Contrary to this finding, Mudway et al. (89) did not report any changes in lung function when they conducted a double-blind crossover study. The supplementation (500 mg vitamin C+150 IU vitamin E daily) period in this study was smaller than most supplementation protocols: just 1 week, with a 2-week washout period. The exposure protocol consisted of 2 h of intermittent cycling in a chamber with 0.2 ppm of ozone. Besides the lack of changes in lung function, there were no differences in airway inflammation, which was assessed 6 h post-exposure. It is important to point out that, after the supplementation protocol, the subjects did present an increased concentration of plasma ascorbic acid and α-tocopherol. This increased concentration, however, was not observed in the respiratory airways when it was accessed 6 h after the ozone exposure. Nevertheless, the authors did report movement of α-tocopherol from the plasma into the RTLF following the ozone challenge.

In a 2011 study, Gomes et al [90] reported that there was a positive effect of a 2-week supplementation period of vitamin E and vitamin C on the pre-exercise levels of the total antioxidant concentration in the RTLF. In addition, after the 8 km time trial run the participants, when on the vitamins, presented decreased lung injury (higher CC16 levels in both the plasma and NL) compared to when they took the placebos. Participants also ran on average 49sec faster when taking the vitamins. The environment where the exercise took place had, besides the ozone pollution (0.1ppm), also heat and humidity. This study was also conducted in a double-blinded randomized and crossover way, which minimizes biases. A summary of the studies presented above is provided in Table 5.

Study Subjects Design Supplement Exercise and ozone levels Results
Romieu et al., 1998 [85] Shoe-cleaners Field study Crossover (n=34) 10 wks: vit C 650 mg + vit E 100 IU + b-carotene + 15 mg daily Daily work
Average of 0.07 ppm O3
Attenuation of lung function impairment with supplementation
Grievink et al., 1998 [86] Amateur and recreational cyclists Field study Placebo (n =18) Supplemented (n=20) Started 1 wk before 1st measurement, total of 3 months: vit C 650mg + vit E 100 IU and b-carotene 15mg daily Training sessions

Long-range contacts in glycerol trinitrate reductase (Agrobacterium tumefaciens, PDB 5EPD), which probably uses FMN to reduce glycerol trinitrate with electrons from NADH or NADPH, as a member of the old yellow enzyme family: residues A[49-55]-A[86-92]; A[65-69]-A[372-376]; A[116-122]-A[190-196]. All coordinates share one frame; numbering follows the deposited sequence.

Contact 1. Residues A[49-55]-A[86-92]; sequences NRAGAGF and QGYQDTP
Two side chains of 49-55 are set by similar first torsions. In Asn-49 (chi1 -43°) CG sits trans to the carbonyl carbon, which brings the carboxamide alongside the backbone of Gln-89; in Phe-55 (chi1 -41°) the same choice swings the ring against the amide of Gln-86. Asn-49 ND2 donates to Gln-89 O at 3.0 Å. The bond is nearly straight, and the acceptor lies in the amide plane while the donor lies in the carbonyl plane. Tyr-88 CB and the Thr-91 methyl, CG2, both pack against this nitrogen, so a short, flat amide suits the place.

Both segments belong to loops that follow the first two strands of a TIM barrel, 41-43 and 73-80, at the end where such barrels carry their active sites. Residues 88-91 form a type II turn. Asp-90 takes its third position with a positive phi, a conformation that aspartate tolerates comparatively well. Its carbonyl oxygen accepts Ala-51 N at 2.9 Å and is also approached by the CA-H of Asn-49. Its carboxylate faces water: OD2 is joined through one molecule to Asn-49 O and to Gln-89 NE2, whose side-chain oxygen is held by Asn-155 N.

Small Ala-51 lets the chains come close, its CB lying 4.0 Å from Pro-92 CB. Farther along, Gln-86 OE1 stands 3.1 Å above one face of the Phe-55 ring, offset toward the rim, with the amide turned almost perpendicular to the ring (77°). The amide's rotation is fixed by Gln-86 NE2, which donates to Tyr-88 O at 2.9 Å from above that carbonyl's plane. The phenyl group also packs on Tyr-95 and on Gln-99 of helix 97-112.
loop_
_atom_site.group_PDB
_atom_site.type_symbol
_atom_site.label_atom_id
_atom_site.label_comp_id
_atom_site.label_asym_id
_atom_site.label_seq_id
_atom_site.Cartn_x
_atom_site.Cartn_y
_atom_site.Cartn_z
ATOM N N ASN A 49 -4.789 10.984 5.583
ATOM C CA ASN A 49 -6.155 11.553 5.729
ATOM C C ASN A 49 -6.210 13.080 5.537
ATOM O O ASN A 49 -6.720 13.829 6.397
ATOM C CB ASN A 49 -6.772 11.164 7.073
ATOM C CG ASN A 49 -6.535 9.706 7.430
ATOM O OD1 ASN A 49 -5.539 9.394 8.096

Average of 0.05 ppm O3
Supplementation provided some protection on lung function
Grievink et al., 1999 [87] Amateur cyclists Field study Placebo (n =9) Supplemented (n=11)
Started 1 wk before first measurement, total of 3 months: vit C 500 mg + vit E 150 IU daily Training sessions and competitive races
Average of 0.04 ppm O3
No effect on lung function
Samet et al., 2001 [35] Male and female, physical fitness not specified Placebo (n =16) Supplemented (n=15) Placebo: 3 wks vitamin restriction
Supplemented: 1 wk vitamin restriction + 2 weeks of 250 mg vitamin C + vitamin E 50 IU + 12 oz of carrot and tomato juice daily
2 h low-intensity intermittent exercise on treadmill or cycling
0.4 ppm O3
Attenuation of lung function decrements with supplementation
No differences in respiratory symptoms or lung inflammation
Mudway et al., 2006 [89] Male and female, physical fitness not specified Crossover (n=14) 1 week: vit C 500mg + vit E 150 IU daily 2 h intermittent cycling
0.2 ppm O3
No effect on lung function
No effect on lung inflammation
Gomes et al. 2011 [90] Male elite runners Crossover (n=10) 2 weeks: vit C 500mg + vit E 100 IU daily 8km time trial run Attenuation of lung injury with supplementation
49 sec improvement in performance

Table 5.

Studies investigating vitamin C and E supplementation in ozone exposure